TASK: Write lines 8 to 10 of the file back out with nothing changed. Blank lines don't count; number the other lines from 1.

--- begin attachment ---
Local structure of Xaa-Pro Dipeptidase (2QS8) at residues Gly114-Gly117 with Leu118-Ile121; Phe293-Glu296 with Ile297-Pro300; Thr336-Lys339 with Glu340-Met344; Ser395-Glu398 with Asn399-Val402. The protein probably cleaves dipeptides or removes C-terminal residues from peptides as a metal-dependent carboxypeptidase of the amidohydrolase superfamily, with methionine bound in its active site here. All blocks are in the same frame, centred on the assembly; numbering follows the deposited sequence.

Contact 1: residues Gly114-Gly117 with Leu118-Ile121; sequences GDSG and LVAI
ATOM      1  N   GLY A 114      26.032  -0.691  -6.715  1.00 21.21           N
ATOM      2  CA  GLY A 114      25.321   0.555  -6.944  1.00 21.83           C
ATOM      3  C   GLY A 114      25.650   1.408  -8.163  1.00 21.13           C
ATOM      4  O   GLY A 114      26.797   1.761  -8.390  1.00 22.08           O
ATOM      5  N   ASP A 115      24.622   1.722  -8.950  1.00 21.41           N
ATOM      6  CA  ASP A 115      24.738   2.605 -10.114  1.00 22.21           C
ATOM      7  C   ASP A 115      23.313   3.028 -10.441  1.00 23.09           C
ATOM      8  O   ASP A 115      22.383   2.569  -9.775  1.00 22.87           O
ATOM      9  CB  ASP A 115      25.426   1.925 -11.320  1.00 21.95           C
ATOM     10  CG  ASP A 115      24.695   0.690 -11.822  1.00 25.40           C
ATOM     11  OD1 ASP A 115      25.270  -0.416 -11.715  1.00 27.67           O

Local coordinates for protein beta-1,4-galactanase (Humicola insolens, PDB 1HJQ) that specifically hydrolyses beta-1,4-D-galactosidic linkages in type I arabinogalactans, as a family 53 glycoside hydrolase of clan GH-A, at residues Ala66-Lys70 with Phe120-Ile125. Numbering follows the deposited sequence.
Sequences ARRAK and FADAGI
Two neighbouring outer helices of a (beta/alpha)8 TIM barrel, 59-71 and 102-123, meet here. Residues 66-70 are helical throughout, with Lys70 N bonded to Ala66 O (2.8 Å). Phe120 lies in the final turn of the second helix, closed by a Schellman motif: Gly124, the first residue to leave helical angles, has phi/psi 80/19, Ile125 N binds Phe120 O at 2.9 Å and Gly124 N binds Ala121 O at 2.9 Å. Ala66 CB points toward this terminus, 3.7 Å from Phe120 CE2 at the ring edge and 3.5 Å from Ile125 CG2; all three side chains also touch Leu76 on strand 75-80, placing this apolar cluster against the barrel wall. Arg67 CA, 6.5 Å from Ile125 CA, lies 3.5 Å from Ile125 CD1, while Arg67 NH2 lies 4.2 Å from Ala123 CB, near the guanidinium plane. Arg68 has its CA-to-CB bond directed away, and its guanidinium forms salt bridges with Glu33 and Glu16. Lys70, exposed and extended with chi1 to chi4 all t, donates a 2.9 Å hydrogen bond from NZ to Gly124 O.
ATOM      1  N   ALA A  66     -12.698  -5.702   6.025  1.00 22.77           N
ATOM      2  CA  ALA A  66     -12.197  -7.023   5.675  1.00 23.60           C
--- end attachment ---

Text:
ATOM      6  CA  ASP A 115      24.738   2.605 -10.114  1.00 22.21           C
ATOM      7  C   ASP A 115      23.313   3.028 -10.441  1.00 23.09           C
ATOM      8  O   ASP A 115      22.383   2.569  -9.775  1.00 22.87           O